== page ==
Equilibrium & Sustainability

EPA denies requests for biofuel blending exemptions


The Environmental Protection Agency (EPA) on Thursday rejected 36 requests for exemptions from biofuels blending requirements for gasoline. 

Oil refiners are required to blend a certain amount of ethanol or other biofuels into what eventually becomes gasoline. But small refiners can request exemptions if this would cause it significant hardships. 

Of the 36 petitions that were denied, however, the EPA said it will allow 31 of them to meet the 2018 requirements, for which they had asked to be exempt, through an “ alternate compliance approach.”

This means that these refineries will not have to purchase or use additional blending credits in order to meet their obligations. The agency said it would give the refineries this authority because of “extenuating circumstances” including the fact that there had previously been exemptions granted. 

The EPA’s decision on Thursday did not allow for any exceptions to move forward, but the agency said it is still considering several additional exemption requests.

In December, the agency had proposed denying 65 petitions. 

The blending requirements were created by Congress in 2005 in what is known as the renewable fuel standard (RFS) program. It is meant to cut the releases of planet-warming gases from U.S. gasoline usage.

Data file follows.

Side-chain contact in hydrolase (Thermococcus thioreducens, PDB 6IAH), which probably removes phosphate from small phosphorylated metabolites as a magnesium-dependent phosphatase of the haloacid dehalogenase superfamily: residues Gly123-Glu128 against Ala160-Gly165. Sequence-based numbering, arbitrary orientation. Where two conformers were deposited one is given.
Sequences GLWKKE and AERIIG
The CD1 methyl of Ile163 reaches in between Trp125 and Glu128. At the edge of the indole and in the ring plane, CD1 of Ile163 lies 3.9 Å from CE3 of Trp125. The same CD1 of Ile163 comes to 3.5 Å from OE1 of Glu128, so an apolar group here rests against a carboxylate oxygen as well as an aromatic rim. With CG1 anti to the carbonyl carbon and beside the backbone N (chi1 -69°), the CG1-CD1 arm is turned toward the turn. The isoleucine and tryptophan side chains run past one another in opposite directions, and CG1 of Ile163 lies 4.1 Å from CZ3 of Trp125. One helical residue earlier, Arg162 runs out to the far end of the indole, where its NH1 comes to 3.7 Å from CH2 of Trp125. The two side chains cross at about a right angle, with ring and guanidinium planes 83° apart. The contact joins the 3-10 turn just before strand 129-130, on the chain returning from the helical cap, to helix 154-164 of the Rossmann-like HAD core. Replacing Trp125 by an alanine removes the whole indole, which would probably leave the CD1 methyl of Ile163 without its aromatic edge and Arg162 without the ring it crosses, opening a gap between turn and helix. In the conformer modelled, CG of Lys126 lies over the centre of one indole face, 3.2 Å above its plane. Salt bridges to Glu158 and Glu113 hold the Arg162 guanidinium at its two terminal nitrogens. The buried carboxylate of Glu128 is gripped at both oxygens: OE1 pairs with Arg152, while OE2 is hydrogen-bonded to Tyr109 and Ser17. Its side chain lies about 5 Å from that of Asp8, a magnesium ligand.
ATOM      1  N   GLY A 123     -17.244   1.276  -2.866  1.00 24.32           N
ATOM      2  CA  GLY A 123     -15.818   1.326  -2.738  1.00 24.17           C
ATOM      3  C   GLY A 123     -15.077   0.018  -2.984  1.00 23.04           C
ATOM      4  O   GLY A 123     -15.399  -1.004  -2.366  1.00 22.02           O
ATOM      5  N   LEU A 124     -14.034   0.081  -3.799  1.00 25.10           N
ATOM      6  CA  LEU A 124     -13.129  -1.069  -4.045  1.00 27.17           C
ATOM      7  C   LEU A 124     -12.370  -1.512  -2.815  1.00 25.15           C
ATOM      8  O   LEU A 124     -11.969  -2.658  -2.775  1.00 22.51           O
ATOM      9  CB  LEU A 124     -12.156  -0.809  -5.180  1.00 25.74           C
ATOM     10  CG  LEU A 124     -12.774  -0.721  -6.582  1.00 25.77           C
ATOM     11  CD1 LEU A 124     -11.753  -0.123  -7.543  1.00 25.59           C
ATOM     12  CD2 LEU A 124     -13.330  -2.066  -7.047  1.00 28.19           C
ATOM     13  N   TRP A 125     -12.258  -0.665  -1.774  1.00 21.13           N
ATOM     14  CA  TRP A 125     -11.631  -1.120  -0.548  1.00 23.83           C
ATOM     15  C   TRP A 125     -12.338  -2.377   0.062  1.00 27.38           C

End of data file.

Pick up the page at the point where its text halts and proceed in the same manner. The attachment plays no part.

However, some studies have called climate benefits from ethanol usage into question, citing emissions from changes in land that is used to grow the corn that makes the fuel. 

The issue is one that often divides Republicans, as those in corn-producing states are supportive of the RFS program, while those from oil refining states are more critical. 

But the Biden administration has also made split moves, angering the biofuels industry in December when it also proposed lowering the total volume of biofuels required to be blended for the past years of 2020 and 2021. 

That move would have returned blending credits to refiners, who could then use them to blend biofuels into their gasoline less in the future. 


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